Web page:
Paris, Capital of Fashion at the Museum at FIT is a comprehensive visual compendium that can help audiences understand how fashion became foundational to the identity of the city.
A clever way of telling if a piece of clothing is a knock-off is to look at the stitching: if it’s crooked, it’s probably been hastily assembled in some sweatshop; if it’s straight, it’s been meticulously formed with the utmost sensitivity to detail in an atelier.
As mass-market fashion continues its longstanding tradition of ripping off independent designers, a twist in the narrative emerges: is a high-end designer now ripping off a mass-market company?
Among the cringe-worthy capitalizing on alternative lifestyles and incessant branding that permeates the fashion industry, it’s difficult to carve out a public forum to discuss the cultural, political and intellectual importance of what we wear. But the director and chief curator of the Museum at FIT, Valerie Steele is doing a good job as one of the few public personas who speak openly about the importance of clothing and adornment and her latest show on style icon Daphne Guinness.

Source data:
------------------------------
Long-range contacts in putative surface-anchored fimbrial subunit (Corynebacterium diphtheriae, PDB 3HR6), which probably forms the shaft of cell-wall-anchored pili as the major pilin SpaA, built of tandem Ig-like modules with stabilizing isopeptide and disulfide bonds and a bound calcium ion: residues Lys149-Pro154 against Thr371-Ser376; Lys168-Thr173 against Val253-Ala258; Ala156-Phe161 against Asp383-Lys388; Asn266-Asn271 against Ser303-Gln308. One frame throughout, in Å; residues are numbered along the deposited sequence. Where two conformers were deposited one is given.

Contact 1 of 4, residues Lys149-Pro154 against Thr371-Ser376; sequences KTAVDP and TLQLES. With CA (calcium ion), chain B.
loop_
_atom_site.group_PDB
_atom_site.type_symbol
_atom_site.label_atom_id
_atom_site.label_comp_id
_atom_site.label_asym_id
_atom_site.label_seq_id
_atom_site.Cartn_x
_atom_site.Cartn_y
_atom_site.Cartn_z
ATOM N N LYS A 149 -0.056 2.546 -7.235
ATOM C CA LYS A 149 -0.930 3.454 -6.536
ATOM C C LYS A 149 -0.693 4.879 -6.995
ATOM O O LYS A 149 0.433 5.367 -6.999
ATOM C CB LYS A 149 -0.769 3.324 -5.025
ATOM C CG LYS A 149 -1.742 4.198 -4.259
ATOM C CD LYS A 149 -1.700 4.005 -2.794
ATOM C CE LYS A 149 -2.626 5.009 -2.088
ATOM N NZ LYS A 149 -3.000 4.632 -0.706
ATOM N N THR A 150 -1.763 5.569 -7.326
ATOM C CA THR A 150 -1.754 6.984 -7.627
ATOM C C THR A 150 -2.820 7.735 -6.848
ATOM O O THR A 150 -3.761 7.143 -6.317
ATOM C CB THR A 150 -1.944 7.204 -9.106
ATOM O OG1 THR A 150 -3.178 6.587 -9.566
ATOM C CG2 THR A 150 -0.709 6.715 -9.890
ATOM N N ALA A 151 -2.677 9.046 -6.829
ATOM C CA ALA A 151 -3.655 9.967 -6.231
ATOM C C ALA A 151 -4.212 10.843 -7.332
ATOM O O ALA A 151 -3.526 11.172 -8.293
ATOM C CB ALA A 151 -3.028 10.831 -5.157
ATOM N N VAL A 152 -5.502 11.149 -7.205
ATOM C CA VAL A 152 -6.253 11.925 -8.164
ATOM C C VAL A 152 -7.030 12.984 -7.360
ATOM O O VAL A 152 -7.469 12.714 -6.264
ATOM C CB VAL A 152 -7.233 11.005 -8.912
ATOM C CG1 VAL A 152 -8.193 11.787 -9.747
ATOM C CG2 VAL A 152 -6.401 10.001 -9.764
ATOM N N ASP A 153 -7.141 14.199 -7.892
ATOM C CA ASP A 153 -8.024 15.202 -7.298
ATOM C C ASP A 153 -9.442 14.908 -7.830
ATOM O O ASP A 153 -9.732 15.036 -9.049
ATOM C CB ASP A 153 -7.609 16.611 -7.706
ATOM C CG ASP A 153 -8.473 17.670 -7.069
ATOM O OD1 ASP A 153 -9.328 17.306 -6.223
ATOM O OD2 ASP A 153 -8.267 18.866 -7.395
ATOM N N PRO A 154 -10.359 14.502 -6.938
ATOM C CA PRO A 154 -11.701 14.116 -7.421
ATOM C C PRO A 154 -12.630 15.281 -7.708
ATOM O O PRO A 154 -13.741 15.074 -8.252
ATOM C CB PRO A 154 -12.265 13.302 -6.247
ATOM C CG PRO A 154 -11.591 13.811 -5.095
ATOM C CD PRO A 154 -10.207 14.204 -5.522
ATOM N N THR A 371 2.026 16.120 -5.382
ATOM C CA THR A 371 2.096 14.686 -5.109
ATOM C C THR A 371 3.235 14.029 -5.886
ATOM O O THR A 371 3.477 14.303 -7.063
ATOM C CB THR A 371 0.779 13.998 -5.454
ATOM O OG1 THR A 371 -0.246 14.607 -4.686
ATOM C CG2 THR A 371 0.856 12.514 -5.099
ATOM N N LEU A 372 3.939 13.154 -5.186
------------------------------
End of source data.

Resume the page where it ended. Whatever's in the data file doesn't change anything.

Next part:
Chanel creative director Karl Lagerfeld recently took a break from carving a chocolate effigy of his lover to expand his design skills in a new medium.